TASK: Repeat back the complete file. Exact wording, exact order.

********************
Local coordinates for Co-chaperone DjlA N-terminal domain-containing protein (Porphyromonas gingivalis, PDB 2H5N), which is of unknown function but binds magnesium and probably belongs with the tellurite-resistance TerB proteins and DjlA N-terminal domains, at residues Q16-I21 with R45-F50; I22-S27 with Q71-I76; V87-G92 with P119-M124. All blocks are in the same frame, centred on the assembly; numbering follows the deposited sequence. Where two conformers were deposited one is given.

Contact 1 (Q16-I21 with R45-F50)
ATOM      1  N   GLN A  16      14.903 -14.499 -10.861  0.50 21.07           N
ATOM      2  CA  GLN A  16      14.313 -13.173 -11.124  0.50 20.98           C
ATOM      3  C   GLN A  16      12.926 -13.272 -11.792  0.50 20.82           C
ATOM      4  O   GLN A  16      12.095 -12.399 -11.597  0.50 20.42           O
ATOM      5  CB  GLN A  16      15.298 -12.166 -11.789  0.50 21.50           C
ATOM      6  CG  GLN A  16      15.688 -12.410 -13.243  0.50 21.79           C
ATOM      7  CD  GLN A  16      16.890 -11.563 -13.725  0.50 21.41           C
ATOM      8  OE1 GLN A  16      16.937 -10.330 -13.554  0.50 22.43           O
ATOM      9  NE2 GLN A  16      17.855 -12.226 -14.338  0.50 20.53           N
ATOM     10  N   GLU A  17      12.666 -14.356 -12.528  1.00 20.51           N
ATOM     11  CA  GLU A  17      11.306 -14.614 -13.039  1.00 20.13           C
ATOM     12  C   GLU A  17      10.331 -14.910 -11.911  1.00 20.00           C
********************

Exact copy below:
Local coordinates for Co-chaperone DjlA N-terminal domain-containing protein (Porphyromonas gingivalis, PDB 2H5N), which is of unknown function but binds magnesium and probably belongs with the tellurite-resistance TerB proteins and DjlA N-terminal domains, at residues Q16-I21 with R45-F50; I22-S27 with Q71-I76; V87-G92 with P119-M124. All blocks are in the same frame, centred on the assembly; numbering follows the deposited sequence. Where two conformers were deposited one is given.

Contact 1 (Q16-I21 with R45-F50)
ATOM      1  N   GLN A  16      14.903 -14.499 -10.861  0.50 21.07           N
ATOM      2  CA  GLN A  16      14.313 -13.173 -11.124  0.50 20.98           C
ATOM      3  C   GLN A  16      12.926 -13.272 -11.792  0.50 20.82           C
ATOM      4  O   GLN A  16      12.095 -12.399 -11.597  0.50 20.42           O
ATOM      5  CB  GLN A  16      15.298 -12.166 -11.789  0.50 21.50           C
ATOM      6  CG  GLN A  16      15.688 -12.410 -13.243  0.50 21.79           C
ATOM      7  CD  GLN A  16      16.890 -11.563 -13.725  0.50 21.41           C
ATOM      8  OE1 GLN A  16      16.937 -10.330 -13.554  0.50 22.43           O
ATOM      9  NE2 GLN A  16      17.855 -12.226 -14.338  0.50 20.53           N
ATOM     10  N   GLU A  17      12.666 -14.356 -12.528  1.00 20.51           N
ATOM     11  CA  GLU A  17      11.306 -14.614 -13.039  1.00 20.13           C
ATOM     12  C   GLU A  17      10.331 -14.910 -11.911  1.00 20.00           C